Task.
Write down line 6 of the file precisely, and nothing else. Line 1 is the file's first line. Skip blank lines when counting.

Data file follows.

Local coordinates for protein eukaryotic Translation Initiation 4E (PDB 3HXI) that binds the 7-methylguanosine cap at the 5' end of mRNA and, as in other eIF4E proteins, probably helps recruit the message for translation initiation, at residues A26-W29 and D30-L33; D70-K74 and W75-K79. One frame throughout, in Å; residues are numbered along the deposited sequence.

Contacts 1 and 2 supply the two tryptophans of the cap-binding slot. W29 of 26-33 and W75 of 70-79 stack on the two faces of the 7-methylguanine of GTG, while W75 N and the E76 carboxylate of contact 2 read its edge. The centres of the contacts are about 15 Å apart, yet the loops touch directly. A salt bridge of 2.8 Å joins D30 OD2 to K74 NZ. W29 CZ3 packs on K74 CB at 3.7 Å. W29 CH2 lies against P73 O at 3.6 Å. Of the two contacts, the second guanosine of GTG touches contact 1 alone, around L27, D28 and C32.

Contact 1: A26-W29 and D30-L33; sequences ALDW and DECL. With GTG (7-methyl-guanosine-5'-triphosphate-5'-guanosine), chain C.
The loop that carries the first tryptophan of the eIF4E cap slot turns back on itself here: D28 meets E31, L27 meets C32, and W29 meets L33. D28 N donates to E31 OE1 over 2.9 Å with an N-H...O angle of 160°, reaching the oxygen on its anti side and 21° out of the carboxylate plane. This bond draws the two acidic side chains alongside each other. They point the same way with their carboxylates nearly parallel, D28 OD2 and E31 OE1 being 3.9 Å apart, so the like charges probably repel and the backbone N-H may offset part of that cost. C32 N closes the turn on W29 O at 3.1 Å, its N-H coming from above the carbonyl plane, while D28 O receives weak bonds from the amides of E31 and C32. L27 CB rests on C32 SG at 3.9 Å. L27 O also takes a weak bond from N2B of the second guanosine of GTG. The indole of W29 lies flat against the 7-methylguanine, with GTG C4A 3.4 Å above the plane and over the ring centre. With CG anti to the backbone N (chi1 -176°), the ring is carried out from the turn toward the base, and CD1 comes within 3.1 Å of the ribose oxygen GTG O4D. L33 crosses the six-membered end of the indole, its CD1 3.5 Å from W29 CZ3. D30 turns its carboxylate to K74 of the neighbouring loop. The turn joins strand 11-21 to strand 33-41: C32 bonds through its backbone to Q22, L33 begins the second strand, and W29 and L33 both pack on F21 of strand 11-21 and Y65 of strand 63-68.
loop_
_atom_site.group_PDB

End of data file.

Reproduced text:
_atom_site.group_PDB